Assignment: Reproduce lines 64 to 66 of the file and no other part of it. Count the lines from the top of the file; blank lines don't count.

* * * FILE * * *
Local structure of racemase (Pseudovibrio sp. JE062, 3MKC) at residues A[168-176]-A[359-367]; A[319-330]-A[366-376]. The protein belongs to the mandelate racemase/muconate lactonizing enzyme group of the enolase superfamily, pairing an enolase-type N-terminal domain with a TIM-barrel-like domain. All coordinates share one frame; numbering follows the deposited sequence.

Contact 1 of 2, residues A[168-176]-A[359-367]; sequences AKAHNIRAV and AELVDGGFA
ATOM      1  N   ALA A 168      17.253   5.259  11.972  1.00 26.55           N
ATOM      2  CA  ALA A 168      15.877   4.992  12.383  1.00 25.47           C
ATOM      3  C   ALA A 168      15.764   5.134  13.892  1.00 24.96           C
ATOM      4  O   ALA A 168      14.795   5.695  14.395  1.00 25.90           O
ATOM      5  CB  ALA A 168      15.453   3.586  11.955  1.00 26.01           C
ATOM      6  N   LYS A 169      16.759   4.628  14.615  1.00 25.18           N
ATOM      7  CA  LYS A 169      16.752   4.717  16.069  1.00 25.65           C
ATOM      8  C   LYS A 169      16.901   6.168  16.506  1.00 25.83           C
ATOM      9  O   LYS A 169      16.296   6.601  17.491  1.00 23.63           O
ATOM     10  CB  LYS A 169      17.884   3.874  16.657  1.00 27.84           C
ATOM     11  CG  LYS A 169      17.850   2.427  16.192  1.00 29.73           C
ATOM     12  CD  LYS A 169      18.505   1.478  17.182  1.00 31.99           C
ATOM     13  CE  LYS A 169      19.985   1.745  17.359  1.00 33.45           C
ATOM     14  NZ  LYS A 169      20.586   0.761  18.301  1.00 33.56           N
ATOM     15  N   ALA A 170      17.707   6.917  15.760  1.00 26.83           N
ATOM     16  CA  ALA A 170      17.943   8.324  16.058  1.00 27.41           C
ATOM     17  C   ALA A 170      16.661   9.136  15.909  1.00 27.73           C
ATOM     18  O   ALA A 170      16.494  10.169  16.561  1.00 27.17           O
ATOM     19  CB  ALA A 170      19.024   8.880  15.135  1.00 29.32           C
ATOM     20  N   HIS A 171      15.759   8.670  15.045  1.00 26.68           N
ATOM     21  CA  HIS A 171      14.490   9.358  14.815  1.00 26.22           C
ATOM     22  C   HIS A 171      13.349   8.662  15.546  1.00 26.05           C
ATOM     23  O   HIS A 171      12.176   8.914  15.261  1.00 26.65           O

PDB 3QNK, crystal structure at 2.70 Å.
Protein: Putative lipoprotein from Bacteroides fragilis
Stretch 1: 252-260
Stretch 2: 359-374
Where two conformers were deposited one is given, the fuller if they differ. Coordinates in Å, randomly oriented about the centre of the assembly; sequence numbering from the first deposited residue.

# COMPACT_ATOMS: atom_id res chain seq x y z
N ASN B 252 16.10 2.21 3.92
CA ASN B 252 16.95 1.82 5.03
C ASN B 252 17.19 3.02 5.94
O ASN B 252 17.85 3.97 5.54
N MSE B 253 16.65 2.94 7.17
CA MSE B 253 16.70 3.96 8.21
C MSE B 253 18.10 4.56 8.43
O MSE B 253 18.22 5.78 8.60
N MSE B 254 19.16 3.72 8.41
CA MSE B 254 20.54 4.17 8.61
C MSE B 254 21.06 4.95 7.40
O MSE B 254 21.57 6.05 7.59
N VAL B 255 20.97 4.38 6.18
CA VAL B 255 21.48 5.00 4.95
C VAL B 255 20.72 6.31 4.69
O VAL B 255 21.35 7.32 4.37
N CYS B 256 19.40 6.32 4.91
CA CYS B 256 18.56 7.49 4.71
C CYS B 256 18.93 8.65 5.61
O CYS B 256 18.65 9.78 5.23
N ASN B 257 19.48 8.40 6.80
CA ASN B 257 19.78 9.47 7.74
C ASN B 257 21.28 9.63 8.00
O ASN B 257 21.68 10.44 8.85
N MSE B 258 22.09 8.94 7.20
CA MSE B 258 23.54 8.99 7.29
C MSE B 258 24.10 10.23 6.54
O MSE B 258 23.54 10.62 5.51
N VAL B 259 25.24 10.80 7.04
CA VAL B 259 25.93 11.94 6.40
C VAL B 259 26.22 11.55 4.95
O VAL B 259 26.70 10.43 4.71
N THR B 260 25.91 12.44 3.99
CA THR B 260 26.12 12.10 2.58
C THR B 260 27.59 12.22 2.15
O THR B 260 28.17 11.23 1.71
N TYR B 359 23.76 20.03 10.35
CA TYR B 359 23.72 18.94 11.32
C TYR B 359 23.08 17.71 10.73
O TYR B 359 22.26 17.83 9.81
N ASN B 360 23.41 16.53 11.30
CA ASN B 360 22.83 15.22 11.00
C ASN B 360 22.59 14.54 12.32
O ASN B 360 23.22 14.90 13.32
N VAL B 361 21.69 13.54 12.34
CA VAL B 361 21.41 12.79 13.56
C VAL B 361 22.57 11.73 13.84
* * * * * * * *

N THR B 260 25.91 12.44 3.99
CA THR B 260 26.12 12.10 2.58
C THR B 260 27.59 12.22 2.15